The biggest drawback of using raw Node.js is that you will have to write a lot of code that would be provided otherwise by Express and other frameworks. You’ll have to manage most things and operations on your own.

Building an app without using NPM packages means losing one of the most significant advantages that leads many developers to choose Node.js. (The diversity of open-source packages that form the NPM registry ecosystem makes Node.js a popular technology).

The open-source package code is pre-tested and solves most of the common problems you would encounter during the development cycle. You could write any functionality from scratch, but that will take you a lot of time, and it’s you who will have to test your code. It’s undoubtedly hard to ditch these frameworks.

The biggest drawback of using packages is that, even if a package has a lot of code in it, you might end up only using a small bit of it. Maybe you only need a couple of functions from that library, but you will have to download the whole package. You’ll end up with a lot of unused code in your project, as the package binaries will be hosted within your project.

When installing a library in your project, its binaries are saved as dependencies in the node_modules folder. Of course, you need that folder to execute these packages inside your project. Many packages will end up adding many dependencies in the node_modules folder.

A pure Node.js HTTP server

To put the raw Node.js knowledge into practice, I have demonstrated how to create a simple web server. No frameworks, no Node package manager (NPM). Therefore no package.json, file as you have no dependency management — just a text editor and command line and using the functionalities that are core provided by Node.js itself.

Go ahead and install Node.js runtime on your computer.

Node.js comes with core modules such as HTTP. With HTTP, we get all the functionality to receive and send server requests. With the following steps, a Node.js server will be set.

  • Setting up the server

Import the HTTP module. With HTTP, you can perform different server requests such as GET, POST, PUT, or DELETE. Create a variable to store the returned HTTP instance and include a host and server port. In this case, we are using the localhost that is IP address, listening to port 3000.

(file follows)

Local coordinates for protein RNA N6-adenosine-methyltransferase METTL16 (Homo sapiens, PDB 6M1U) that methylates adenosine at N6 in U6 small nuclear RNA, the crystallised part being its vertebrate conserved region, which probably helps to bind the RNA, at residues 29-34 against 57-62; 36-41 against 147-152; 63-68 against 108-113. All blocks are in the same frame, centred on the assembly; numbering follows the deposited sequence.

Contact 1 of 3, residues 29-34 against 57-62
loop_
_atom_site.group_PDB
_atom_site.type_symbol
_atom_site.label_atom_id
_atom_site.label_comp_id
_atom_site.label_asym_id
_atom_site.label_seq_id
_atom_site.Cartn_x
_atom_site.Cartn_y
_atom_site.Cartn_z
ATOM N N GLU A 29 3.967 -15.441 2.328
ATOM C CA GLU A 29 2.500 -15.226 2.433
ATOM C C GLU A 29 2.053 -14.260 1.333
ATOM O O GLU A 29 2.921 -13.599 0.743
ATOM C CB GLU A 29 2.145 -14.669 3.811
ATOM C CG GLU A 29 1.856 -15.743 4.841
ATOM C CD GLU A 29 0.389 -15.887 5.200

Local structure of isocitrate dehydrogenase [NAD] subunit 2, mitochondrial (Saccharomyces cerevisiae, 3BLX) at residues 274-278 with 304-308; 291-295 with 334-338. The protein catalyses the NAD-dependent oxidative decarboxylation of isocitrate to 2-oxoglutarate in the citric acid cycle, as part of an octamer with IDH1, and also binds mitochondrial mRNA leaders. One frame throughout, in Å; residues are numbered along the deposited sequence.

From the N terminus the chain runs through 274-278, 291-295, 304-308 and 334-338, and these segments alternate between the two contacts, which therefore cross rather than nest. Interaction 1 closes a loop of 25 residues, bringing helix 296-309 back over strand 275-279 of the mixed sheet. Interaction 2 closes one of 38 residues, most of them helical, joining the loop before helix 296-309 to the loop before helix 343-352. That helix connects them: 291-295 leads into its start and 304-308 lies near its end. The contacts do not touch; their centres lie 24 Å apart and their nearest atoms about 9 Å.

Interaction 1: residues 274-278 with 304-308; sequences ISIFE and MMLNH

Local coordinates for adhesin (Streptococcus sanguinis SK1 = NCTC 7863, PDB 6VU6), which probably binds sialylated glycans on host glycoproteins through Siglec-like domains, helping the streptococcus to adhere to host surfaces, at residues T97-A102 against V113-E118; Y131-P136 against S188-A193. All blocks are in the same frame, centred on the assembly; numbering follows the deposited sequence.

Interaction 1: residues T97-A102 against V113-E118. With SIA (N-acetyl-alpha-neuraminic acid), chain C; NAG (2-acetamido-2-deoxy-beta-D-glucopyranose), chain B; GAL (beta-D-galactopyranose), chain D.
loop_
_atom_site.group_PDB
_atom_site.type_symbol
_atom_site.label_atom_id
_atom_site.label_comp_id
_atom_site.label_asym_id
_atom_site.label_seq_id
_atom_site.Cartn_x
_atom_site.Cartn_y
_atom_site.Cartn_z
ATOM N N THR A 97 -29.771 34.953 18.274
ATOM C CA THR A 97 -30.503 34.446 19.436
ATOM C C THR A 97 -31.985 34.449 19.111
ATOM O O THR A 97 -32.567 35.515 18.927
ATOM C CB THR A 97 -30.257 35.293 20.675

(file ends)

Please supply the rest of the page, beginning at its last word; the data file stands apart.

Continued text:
http = require("http");
const hostname = "";
const port = 3000;
  • Create an HTTP server.

Use the createServer() method to create a server instance. It takes a callback function as its second argument. The callback takes the arguments: response and request.

The request object contains information about the client’s request, such as a URL. The response object returns the data requested by the client.

const server = http.createServer();
server.on("request", (request, res) => {
  res.end("Hello World! This is my first pure Node.js server");
  • Listening to the server using the listen() method.

If the server connection has been established, the method will return true, meaning the server is now listening to the established connection.

server.listen(port, hostname, () => {
  console.log(`Server running at http://${hostname}:${port}/`);

Test the server by running node app.js.

Pure Node.js server running

And it is working. Visit to get the server response.

Pure Node.js server response

You are done. You have created the simplest, purest Node.js server. Simple and straightforward, right?

No framework, no NPM, just raw Node.js.

Check out a more complex HTTP server.


Node.js has one of the most up to date docs. The best way to learn vanilla Node.js is by building some practice projects, such as a simple web server.

Try building simple web apps, setting up a simple API or simple server, or a handy small project. This way, you will be able to read through Node.js code and get a grip on what happens behind the scenes of the packages that you use.

Both frameworks and vanilla Node.js are excellent choices. It’s just a matter of what you want and need. When developing an application, use what is most effective depending on the skill set and time.

However, it is incredibly useful to learn pure Node.js. Doing so puts you a step ahead of an ordinary developer with a basic Node.js skillset. You’ll be able to solve problems that a person with no raw Node.js skills cannot. Dive in, learn, and practice the power of pure Node.js.

Happy coding!

Peer Review Contributions by: Saiharsha Balasubramaniam